Let’s speed up on the African Games
There is always a first time for everything – and there has to be a first time for any human endeavour.
So, two years away from now – specifically in 2023, Ghana will for the first time have the opportunity of hosting the quadrennial games (African Games).
It is worthy to note that the maiden Games were held in 1965 in Brazzaville, Congo.
For a country that had for ages been a strong advocate for African unity and indeed championed the fight for the decolonization of the continent, it is really astonishing to many that Ghana (first country south of the Sahara to gain independence), has not had the opportunity of hosting the prestigious Games.
Heartily, in two years’ time, the continental sporting showcase is “coming home.”
The 13th edition of the African Games is expected to be held in three cities in the country on dates yet to be determined.
For the second time in history of the Games, the showpiece would be decentralised in a process that started in the previous edition held in Morocco.
As such, three Ghanaian cities (Accra, Kumasi and Cape Coast) have been chosen for these functions.
Already, a land has been secured at Bortyeman in the Greater Accra Region to construct the necessary facilities for the Games and the procurement process to engage the contractor has been completed.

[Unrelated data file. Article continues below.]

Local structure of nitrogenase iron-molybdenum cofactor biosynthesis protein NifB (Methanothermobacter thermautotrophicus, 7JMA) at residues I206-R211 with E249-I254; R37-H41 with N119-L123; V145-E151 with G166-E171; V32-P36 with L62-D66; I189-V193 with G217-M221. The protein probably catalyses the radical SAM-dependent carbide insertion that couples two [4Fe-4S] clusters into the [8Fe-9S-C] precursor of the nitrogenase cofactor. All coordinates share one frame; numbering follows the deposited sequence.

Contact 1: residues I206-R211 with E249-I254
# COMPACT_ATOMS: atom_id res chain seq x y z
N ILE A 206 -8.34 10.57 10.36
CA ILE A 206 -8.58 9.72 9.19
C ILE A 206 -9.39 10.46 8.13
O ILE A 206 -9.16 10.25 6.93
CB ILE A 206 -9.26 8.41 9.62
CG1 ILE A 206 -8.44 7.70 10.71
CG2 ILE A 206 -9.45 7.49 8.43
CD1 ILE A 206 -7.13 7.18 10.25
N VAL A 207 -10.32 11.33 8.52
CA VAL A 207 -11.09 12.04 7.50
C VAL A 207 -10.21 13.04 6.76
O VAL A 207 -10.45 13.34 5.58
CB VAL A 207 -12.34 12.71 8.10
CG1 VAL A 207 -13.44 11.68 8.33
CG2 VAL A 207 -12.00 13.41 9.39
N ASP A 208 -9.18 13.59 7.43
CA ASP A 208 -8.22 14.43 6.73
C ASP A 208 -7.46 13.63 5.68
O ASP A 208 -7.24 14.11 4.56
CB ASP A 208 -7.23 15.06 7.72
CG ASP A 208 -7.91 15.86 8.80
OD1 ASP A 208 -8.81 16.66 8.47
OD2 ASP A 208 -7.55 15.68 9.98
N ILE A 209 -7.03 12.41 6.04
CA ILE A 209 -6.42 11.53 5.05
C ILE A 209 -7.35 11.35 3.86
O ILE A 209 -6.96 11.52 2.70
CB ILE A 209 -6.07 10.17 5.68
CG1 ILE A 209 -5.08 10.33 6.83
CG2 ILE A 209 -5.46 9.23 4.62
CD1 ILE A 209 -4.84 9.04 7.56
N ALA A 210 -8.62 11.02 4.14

The facilities to be constructed include a 50,000 capacity Olympic Stadium complex, multi-purpose sports halls for all indoor sports, aquatic centres for swimming and tennis courts.
This is the third year (October 2018), Ghana got the nod to host the Games, but one must admit that preparations appear all-too slow for a multi-sport event that is expecting more than 5,000 athletes from over 50 countries.
As the sports ministry itself has said, the Games will be a unique opportunity to rewrite the scripts of the country’s sports for the next century and things have to be sped up to be able to meet supposedly early deadlines to the benefit of the nation.
For that matter, no efforts should be spared to make the event a grand success as the eyes of the continent is expected to be fixed irrevocably on us – aware that anything associated with Ghana is of sterling quality. We do not have to disappoint the world.
Indeed, the benefits of staging such Games are incalculably great as we are told by Minister of Youth and Sports Isaac Asiamah, that the Olympic stadium is poised to become a National Centre of Excellence for Sports Development. According to the Minister, already, a sustainability plan that will last for generations has been put in place to convert the facility into a University of Sports Development after the Games; so it does not lie idle and waste away.
It sounds pretty sparkling as experience has shown in a number of African countries that such huge facilities virtually go waste after the Games and we need to take a leaf from that to ensure that we put ours into a proper, sustained use.
For now, it is high time we worked our tail off to guarantee a successful organisation and host of the Games.
PlainTalk with JOHN VIGAH